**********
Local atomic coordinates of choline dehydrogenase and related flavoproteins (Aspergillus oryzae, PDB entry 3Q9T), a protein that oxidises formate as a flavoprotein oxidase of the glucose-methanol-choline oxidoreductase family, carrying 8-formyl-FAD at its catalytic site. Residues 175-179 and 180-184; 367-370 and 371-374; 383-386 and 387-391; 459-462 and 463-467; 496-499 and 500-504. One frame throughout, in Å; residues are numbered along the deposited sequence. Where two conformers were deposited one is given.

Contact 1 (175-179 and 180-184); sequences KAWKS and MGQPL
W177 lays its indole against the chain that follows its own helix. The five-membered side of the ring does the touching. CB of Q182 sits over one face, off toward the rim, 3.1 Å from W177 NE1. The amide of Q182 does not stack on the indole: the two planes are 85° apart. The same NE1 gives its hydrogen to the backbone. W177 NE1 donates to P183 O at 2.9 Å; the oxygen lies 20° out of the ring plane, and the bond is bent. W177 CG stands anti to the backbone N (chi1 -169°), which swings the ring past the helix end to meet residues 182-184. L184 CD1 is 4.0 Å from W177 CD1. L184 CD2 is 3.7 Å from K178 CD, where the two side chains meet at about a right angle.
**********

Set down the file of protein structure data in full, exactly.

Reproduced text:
Local atomic coordinates of choline dehydrogenase and related flavoproteins (Aspergillus oryzae, PDB entry 3Q9T), a protein that oxidises formate as a flavoprotein oxidase of the glucose-methanol-choline oxidoreductase family, carrying 8-formyl-FAD at its catalytic site. Residues 175-179 and 180-184; 367-370 and 371-374; 383-386 and 387-391; 459-462 and 463-467; 496-499 and 500-504. One frame throughout, in Å; residues are numbered along the deposited sequence. Where two conformers were deposited one is given.

Contact 1 (175-179 and 180-184); sequences KAWKS and MGQPL
W177 lays its indole against the chain that follows its own helix. The five-membered side of the ring does the touching. CB of Q182 sits over one face, off toward the rim, 3.1 Å from W177 NE1. The amide of Q182 does not stack on the indole: the two planes are 85° apart. The same NE1 gives its hydrogen to the backbone. W177 NE1 donates to P183 O at 2.9 Å; the oxygen lies 20° out of the ring plane, and the bond is bent. W177 CG stands anti to the backbone N (chi1 -169°), which swings the ring past the helix end to meet residues 182-184. L184 CD1 is 4.0 Å from W177 CD1. L184 CD2 is 3.7 Å from K178 CD, where the two side chains meet at about a right angle.